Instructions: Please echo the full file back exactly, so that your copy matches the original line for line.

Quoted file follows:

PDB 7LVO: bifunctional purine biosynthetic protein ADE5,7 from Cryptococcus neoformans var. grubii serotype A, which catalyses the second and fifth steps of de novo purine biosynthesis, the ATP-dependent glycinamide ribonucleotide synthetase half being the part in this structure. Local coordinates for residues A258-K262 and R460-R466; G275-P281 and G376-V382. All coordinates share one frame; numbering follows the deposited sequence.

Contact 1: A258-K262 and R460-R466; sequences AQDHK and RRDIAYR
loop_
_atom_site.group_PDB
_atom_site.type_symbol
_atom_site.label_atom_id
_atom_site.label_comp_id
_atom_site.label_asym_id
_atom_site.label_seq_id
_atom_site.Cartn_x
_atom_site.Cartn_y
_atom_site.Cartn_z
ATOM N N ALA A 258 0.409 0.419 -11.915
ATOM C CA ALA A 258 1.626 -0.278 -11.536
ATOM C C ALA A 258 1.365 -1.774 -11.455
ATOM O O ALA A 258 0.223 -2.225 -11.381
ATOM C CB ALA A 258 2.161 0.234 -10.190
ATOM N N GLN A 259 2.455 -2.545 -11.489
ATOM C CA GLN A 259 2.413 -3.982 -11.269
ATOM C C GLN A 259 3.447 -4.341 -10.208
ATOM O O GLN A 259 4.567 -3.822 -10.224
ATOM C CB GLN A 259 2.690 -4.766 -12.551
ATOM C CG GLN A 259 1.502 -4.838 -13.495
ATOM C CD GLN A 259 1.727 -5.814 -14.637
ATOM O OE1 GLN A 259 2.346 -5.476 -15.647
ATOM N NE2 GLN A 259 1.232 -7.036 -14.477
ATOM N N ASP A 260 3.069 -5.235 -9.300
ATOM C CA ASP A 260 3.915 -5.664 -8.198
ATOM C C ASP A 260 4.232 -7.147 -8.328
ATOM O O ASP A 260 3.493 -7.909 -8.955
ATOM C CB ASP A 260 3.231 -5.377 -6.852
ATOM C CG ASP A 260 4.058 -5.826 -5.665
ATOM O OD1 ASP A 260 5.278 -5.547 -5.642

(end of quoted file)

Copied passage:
PDB 7LVO: bifunctional purine biosynthetic protein ADE5,7 from Cryptococcus neoformans var. grubii serotype A, which catalyses the second and fifth steps of de novo purine biosynthesis, the ATP-dependent glycinamide ribonucleotide synthetase half being the part in this structure. Local coordinates for residues A258-K262 and R460-R466; G275-P281 and G376-V382. All coordinates share one frame; numbering follows the deposited sequence.

Contact 1: A258-K262 and R460-R466; sequences AQDHK and RRDIAYR
loop_
_atom_site.group_PDB
_atom_site.type_symbol
_atom_site.label_atom_id
_atom_site.label_comp_id
_atom_site.label_asym_id
_atom_site.label_seq_id
_atom_site.Cartn_x
_atom_site.Cartn_y
_atom_site.Cartn_z
ATOM N N ALA A 258 0.409 0.419 -11.915
ATOM C CA ALA A 258 1.626 -0.278 -11.536
ATOM C C ALA A 258 1.365 -1.774 -11.455
ATOM O O ALA A 258 0.223 -2.225 -11.381
ATOM C CB ALA A 258 2.161 0.234 -10.190
ATOM N N GLN A 259 2.455 -2.545 -11.489
ATOM C CA GLN A 259 2.413 -3.982 -11.269
ATOM C C GLN A 259 3.447 -4.341 -10.208
ATOM O O GLN A 259 4.567 -3.822 -10.224
ATOM C CB GLN A 259 2.690 -4.766 -12.551
ATOM C CG GLN A 259 1.502 -4.838 -13.495
ATOM C CD GLN A 259 1.727 -5.814 -14.637
ATOM O OE1 GLN A 259 2.346 -5.476 -15.647
ATOM N NE2 GLN A 259 1.232 -7.036 -14.477
ATOM N N ASP A 260 3.069 -5.235 -9.300
ATOM C CA ASP A 260 3.915 -5.664 -8.198
ATOM C C ASP A 260 4.232 -7.147 -8.328
ATOM O O ASP A 260 3.493 -7.909 -8.955
ATOM C CB ASP A 260 3.231 -5.377 -6.852
ATOM C CG ASP A 260 4.058 -5.826 -5.665
ATOM O OD1 ASP A 260 5.278 -5.547 -5.642